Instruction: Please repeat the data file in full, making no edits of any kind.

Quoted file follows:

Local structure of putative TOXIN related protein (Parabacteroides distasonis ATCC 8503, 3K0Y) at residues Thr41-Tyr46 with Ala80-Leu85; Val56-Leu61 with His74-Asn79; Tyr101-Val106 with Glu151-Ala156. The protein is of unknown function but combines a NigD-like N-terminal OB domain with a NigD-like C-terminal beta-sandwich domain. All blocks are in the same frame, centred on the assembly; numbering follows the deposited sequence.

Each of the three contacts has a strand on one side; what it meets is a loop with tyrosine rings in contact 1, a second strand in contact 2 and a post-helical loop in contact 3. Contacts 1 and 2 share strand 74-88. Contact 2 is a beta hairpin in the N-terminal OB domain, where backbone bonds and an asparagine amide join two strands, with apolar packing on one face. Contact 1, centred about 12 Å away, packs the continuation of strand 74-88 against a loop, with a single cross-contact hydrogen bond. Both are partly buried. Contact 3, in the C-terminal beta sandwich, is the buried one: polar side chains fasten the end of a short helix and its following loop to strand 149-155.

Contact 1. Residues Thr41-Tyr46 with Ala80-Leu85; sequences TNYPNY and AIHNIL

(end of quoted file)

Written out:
Local structure of putative TOXIN related protein (Parabacteroides distasonis ATCC 8503, 3K0Y) at residues Thr41-Tyr46 with Ala80-Leu85; Val56-Leu61 with His74-Asn79; Tyr101-Val106 with Glu151-Ala156. The protein is of unknown function but combines a NigD-like N-terminal OB domain with a NigD-like C-terminal beta-sandwich domain. All blocks are in the same frame, centred on the assembly; numbering follows the deposited sequence.

Each of the three contacts has a strand on one side; what it meets is a loop with tyrosine rings in contact 1, a second strand in contact 2 and a post-helical loop in contact 3. Contacts 1 and 2 share strand 74-88. Contact 2 is a beta hairpin in the N-terminal OB domain, where backbone bonds and an asparagine amide join two strands, with apolar packing on one face. Contact 1, centred about 12 Å away, packs the continuation of strand 74-88 against a loop, with a single cross-contact hydrogen bond. Both are partly buried. Contact 3, in the C-terminal beta sandwich, is the buried one: polar side chains fasten the end of a short helix and its following loop to strand 149-155.

Contact 1. Residues Thr41-Tyr46 with Ala80-Leu85; sequences TNYPNY and AIHNIL